By Brent Addleman | The Center Square
Vermont accounts for a small fraction of the 100 million peopled expected to be on Medicaid in the coming months, a new report says.
The Foundation for Government Accountability has released a new study that illustrates that more than 98 million Americans are enrolled in the program. Vermont, as of June 30, has 210,010 enrolled in the health care program.
Medicaid provides health care coverage to low-income residents, including adults, children, pregnant women, elderly adults, and people with disabilities.
“For years, FGA has been warning about the rising number of people on government welfare programs,” Hayden Dublois, data and analytics director for the policy group, said in a release. “Now, we’re nearing a grim milestone — nearly one-third of the country will be on Medicaid.”
The group’s research shows that as welfare enrollment increases workforce participation decreases and is urging the federal government to take action.
“We’re in the midst of a nationwide workforce crisis, yet the Biden administration is pushing policies to entice people into government dependency at record levels while limiting opportunities to achieve the American Dream,” Dublois said in a release.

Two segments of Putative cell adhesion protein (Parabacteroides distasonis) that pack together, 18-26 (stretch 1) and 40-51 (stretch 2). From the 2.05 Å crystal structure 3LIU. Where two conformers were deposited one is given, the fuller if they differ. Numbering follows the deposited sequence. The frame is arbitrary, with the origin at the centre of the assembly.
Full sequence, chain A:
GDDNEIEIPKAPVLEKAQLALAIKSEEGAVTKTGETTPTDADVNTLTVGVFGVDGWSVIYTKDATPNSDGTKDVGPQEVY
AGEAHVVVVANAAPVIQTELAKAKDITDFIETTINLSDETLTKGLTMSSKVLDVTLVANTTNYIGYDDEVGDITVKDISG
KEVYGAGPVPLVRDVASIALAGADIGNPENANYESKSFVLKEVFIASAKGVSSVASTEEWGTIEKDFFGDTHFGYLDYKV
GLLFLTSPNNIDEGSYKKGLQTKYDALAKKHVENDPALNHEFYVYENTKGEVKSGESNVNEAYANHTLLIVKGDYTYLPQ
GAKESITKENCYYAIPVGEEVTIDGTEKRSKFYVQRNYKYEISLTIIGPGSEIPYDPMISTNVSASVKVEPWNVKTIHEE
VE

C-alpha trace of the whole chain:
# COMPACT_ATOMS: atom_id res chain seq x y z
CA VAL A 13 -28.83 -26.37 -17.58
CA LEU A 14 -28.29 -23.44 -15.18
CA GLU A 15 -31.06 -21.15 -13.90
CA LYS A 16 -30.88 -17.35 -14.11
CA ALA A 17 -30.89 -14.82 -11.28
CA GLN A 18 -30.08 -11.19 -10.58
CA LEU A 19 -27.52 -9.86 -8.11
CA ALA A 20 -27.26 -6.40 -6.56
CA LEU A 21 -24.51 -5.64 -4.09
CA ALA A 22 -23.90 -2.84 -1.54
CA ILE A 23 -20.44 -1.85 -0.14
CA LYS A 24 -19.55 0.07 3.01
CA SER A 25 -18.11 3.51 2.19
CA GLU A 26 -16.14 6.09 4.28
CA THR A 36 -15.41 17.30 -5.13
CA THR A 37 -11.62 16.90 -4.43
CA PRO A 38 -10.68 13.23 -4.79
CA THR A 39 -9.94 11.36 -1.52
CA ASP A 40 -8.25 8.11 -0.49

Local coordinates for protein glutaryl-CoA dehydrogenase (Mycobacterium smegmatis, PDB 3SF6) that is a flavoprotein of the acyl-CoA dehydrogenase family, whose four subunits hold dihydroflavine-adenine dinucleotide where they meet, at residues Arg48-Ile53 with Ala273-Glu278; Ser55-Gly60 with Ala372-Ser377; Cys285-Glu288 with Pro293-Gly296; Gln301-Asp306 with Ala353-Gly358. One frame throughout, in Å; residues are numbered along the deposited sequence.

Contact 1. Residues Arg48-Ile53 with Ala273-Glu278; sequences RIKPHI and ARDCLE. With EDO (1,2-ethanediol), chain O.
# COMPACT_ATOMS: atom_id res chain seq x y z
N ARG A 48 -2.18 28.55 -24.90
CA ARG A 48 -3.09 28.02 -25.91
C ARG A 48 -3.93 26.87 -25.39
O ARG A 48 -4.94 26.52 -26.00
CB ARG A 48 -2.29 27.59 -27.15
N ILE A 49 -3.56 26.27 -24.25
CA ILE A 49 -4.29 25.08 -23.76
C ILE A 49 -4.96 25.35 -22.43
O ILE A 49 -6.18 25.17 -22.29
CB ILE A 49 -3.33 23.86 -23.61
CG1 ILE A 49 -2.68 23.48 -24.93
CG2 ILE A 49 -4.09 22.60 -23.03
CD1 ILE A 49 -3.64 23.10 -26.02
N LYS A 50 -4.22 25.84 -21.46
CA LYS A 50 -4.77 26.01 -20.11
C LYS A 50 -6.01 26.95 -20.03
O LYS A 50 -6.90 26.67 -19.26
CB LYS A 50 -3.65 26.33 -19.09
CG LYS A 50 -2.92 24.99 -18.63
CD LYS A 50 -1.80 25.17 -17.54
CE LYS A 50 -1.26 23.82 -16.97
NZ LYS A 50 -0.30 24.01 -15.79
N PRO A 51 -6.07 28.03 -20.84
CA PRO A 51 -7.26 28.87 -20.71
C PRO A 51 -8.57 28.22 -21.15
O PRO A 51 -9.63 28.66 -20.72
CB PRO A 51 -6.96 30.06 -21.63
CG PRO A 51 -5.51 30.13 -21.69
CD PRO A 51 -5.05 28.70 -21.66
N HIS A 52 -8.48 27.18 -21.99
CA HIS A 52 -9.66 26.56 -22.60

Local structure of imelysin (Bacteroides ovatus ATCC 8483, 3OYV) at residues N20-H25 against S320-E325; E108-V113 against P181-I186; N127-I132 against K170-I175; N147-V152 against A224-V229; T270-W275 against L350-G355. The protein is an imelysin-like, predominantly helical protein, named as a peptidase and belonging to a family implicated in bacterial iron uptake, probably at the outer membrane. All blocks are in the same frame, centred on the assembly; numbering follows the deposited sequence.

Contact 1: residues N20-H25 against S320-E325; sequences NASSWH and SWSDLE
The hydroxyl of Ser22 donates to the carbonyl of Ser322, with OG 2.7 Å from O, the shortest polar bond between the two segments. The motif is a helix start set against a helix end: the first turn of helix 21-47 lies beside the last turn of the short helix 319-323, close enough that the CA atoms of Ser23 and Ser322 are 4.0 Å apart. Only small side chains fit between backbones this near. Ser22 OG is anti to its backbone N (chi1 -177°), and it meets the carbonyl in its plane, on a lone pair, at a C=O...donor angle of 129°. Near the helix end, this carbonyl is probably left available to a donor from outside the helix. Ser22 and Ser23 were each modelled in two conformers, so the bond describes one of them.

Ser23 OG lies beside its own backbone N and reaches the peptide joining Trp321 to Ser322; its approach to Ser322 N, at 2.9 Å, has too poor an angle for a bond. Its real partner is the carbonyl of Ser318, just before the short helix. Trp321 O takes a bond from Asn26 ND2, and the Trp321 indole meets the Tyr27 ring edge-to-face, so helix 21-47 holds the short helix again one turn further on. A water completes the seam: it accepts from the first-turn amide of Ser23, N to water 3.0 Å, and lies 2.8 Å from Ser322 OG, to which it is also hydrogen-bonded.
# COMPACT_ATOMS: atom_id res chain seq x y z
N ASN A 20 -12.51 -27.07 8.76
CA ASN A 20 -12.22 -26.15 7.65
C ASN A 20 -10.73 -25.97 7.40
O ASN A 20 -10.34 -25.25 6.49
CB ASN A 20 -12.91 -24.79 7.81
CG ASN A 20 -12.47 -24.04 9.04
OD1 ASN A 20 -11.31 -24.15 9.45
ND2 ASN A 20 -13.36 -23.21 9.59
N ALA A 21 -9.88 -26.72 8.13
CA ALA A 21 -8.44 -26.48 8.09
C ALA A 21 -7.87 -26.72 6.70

According to the release, the organization points to rising enrollment in the program is primarily due to the federal government extending the public health emergency related to COVID-19.
The group said that while those emergency measures are in place states will receive additional funding for the program with the caveat that those enrolled remain in the program.
Under the emergency, the group said, 21 million Americans are enrolled in the program who would not have qualified under nonpandemic conditions due to earning too much income or are ineligible.
“The pandemic-era policy keeping more than 21 million ineligible enrollees on Medicaid is costing taxpayers more than $16 billion per month,” Dublois said in the release. “Despite the recently enacted legislation allowing states to redetermine eligibility beginning in April, the Biden administration is slow walking the process and hoping states will be sluggish to act.”
Neighboring states have greater enrollment in the program than The Green Mountain State. New York has 7,688,100 enrolled in the program as of Oct. 31; Massachusetts has 2,292,482 enrolled as of Sept. 30; and New Hampshire has 355,322 enrolled as of Nov. 30.